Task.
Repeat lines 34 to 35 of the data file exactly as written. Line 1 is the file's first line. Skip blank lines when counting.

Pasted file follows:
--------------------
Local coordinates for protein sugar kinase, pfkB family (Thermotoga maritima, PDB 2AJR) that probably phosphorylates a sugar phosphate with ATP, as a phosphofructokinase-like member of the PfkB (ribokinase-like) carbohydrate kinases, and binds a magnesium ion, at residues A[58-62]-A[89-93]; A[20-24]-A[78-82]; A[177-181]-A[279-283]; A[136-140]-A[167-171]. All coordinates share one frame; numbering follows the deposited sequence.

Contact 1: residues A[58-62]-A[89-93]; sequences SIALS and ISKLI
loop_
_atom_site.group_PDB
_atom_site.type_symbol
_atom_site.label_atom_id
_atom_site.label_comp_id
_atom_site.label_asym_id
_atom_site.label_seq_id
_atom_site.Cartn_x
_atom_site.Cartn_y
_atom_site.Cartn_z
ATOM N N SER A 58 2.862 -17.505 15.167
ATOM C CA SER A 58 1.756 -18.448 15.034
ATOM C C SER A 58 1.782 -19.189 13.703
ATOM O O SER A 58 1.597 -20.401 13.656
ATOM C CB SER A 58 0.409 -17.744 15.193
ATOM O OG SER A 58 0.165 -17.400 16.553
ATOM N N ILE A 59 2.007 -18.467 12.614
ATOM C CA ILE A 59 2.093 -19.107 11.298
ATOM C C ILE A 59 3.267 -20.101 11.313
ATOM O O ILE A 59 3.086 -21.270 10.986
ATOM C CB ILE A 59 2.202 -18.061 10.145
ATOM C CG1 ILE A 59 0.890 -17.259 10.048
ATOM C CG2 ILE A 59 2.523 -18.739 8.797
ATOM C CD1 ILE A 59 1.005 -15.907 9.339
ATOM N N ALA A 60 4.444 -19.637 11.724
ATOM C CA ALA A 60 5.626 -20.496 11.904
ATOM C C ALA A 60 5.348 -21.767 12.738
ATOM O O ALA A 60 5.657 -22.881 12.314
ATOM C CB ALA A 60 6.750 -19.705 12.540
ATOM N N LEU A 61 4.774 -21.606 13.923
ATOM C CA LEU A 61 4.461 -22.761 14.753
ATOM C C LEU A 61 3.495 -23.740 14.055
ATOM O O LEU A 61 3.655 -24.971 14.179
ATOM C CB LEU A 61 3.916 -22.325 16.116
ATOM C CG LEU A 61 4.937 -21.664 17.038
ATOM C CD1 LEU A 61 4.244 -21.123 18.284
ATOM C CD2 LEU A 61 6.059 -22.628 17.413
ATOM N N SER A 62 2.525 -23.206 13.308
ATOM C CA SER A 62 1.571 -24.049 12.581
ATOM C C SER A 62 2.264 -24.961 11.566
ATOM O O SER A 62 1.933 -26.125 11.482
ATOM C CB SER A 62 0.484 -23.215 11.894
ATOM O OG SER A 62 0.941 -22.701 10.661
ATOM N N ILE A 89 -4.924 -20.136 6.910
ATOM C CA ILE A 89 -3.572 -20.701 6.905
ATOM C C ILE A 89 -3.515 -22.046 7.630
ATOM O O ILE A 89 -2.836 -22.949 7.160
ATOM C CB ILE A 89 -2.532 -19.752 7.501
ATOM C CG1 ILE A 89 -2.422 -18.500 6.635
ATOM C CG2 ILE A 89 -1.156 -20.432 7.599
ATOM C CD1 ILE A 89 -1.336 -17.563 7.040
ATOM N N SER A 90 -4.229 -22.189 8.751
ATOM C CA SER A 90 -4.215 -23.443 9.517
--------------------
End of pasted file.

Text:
ATOM C C LEU A 61 3.495 -23.740 14.055
ATOM O O LEU A 61 3.655 -24.971 14.179